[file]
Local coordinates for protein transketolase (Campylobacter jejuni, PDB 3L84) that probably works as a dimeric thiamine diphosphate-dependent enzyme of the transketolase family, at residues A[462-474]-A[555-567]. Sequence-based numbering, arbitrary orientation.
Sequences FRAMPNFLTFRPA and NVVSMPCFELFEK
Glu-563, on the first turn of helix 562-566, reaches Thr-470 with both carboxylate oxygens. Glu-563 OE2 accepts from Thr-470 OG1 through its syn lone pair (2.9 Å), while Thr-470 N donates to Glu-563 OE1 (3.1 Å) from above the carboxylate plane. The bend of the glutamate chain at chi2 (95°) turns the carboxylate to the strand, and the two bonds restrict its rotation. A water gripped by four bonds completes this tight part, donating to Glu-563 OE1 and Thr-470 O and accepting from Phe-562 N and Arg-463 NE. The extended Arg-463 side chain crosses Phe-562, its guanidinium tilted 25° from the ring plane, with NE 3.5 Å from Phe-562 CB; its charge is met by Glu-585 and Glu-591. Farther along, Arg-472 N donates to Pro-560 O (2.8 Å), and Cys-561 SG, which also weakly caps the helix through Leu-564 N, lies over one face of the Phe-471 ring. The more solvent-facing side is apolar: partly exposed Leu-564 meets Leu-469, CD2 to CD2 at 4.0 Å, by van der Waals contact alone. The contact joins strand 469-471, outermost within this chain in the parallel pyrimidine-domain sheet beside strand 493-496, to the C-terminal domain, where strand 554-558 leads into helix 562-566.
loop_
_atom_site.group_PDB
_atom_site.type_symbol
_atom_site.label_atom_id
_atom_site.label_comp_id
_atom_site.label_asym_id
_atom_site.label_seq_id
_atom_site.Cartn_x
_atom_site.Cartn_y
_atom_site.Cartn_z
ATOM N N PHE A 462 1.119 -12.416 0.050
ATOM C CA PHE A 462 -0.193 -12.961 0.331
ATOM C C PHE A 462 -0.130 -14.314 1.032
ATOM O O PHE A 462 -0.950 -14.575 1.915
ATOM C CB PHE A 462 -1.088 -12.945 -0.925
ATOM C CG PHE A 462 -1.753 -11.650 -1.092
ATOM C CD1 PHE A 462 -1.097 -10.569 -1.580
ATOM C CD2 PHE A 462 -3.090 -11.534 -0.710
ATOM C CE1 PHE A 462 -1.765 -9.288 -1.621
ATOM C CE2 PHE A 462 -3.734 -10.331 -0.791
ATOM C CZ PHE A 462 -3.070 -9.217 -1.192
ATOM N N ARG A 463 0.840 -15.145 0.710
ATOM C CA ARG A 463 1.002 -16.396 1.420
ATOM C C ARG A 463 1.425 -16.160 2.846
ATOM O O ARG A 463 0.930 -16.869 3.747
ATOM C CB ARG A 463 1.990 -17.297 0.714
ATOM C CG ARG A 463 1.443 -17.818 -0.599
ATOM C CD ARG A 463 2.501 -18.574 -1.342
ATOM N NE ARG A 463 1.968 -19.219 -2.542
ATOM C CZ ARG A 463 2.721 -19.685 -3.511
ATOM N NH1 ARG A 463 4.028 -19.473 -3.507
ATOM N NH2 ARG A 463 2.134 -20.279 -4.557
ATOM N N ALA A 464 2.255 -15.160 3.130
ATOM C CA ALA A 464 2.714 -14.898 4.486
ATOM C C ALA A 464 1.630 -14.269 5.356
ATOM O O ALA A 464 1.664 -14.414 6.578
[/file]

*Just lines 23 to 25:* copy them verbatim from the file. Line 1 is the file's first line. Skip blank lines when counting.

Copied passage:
ATOM C CE2 PHE A 462 -3.734 -10.331 -0.791
ATOM C CZ PHE A 462 -3.070 -9.217 -1.192
ATOM N N ARG A 463 0.840 -15.145 0.710